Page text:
Coronavirus: what now?

The schools are closed. Some stores have closed. Public events have been cancelled. Airports are packed with people who are simply trying to get home. The Corona Virus Pandemic (Covid-19) has affected business in every sectors.

Some cable news organizations and traditional media are in many ways behaving (finally) like the journalists they profess to be. The government, and in particular, President Donald Trump, is no longer responding that the situation is minor and will disappear like magic.

Hindsight is always 20/20. And, the bitter truth is that looking backward to assess blame is a counterproductive waste of time and resources.

Another bitter truth: Every talking head at every network and cable news organization, every political pundit writing for every news organization from the New York Times to the National Enquirer to the Black Hills Pioneer, hasn’t the slightest clue what to tell their viewers, listeners and readers about how to live with the consequences of Covid-19 and our response to it.

We can’t tell you what to do to make your life better, except perhaps to wash your hands, stay home (if you can) and sneeze and cough into your elbows. We can’t tell you how to make your car payment, how to buy groceries, how to complete your schoolwork, how to find daycare for your children or how to find a job if your employer succumbs to the economic effects. We can’t tell you if it is wise to avoid your favorite restaurant or tavern.

Out here in fly-over country, we fancy ourselves tougher than the rest of America. We laugh at east coasters who become paralyzed when they get a skiff of snow. We endure without serious complaint the ravages of Mother Nature. We deal with floods, blizzards, tornados and drought. But we are perplexed, and frightened, by Covid-19. We can’t see it. Contact with your closest friend could result in your death, your friend’s death or someone else’s death, we’re told. There’s no vaccine. We have loved ones in the high-risk categories.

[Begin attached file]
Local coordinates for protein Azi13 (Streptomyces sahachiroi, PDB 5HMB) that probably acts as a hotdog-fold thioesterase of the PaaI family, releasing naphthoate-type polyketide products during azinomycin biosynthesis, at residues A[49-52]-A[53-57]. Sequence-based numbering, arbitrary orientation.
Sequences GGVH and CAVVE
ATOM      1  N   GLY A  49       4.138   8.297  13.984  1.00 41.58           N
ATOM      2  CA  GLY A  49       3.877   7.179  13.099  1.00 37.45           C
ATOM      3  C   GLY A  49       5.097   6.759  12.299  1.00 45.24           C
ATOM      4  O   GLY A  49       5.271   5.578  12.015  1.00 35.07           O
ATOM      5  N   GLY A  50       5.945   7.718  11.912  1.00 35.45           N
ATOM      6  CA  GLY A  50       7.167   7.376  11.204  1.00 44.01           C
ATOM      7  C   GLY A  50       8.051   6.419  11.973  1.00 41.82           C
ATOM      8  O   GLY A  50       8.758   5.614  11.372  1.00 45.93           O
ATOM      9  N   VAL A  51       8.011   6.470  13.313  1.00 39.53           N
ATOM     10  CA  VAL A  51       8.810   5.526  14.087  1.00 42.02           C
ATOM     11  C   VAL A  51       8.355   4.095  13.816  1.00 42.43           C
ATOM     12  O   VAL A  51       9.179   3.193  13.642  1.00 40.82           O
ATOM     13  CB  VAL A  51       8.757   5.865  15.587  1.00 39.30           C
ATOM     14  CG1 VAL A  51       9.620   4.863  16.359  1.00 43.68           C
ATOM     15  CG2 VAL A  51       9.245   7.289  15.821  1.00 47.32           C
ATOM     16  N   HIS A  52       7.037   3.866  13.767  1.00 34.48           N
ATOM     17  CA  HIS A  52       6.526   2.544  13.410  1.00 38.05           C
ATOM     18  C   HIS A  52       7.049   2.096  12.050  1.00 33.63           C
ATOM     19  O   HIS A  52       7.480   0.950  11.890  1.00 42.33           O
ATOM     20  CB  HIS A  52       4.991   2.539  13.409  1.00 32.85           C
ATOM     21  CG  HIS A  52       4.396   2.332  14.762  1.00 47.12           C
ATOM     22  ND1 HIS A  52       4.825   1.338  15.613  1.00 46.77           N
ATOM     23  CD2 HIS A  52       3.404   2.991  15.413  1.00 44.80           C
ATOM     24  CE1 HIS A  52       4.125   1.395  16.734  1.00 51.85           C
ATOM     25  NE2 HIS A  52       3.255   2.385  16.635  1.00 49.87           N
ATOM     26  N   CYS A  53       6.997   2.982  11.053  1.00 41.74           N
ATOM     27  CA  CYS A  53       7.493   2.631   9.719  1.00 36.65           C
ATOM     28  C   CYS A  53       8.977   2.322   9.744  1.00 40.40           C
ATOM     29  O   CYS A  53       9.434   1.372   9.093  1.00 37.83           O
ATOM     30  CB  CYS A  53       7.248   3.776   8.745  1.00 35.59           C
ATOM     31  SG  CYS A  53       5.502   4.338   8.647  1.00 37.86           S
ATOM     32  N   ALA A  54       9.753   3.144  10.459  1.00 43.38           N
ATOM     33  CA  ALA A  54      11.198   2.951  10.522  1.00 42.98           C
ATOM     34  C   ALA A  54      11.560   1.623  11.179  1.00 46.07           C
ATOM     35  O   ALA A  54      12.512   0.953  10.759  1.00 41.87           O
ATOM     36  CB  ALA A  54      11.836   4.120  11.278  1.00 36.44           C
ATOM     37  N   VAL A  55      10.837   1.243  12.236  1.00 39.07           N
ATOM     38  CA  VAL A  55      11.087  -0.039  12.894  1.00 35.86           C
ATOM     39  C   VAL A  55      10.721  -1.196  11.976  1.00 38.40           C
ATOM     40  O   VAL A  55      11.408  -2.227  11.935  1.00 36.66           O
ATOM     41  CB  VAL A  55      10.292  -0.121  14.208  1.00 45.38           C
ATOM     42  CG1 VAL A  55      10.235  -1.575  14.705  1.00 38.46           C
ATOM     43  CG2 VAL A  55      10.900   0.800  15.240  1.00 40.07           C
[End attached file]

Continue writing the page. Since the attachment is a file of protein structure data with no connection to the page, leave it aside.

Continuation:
Social media is not helping. In fact, Social media is making matters worse. They are, intentionally or not, contributing to fear and panic. People hoarding items like toilet paper, hand sanitizer and food is selfish and thoughtless. Profiteering from the sale of these items reveals the worst of who we are.

Here in South Dakota, our government will witness a short-term increase in sales tax revenue due to the panic buying at grocery and big box stores. Thereafter, however, the economic impact will be significant and perhaps devastating. Both the state and individual communities will experience a net loss in sales tax revenue.

Can anything good come from this experience? Possibly. Many of us may spend more time with family. Some will have more time with their children.

Nationally, one positive may be a leveling of the playing field for the Democratic race for the presidential nomination. Bernie Sanders and Joe Biden debated (mano y mano) last night without a studio audience. The two debated without the chaos of screaming audiences, gasping audiences and pauses to wait for the applause to subside. In that regard, the debate was reminiscent of the first Kennedy-Nixon debate. The two discussed the issues they believe voters care about.

Little either said was particularly comforting insofar as neither appeared any better or worse prepared to deal with a health-care crisis than the current White House resident.

Michael Sanborn writes from Rapid City.

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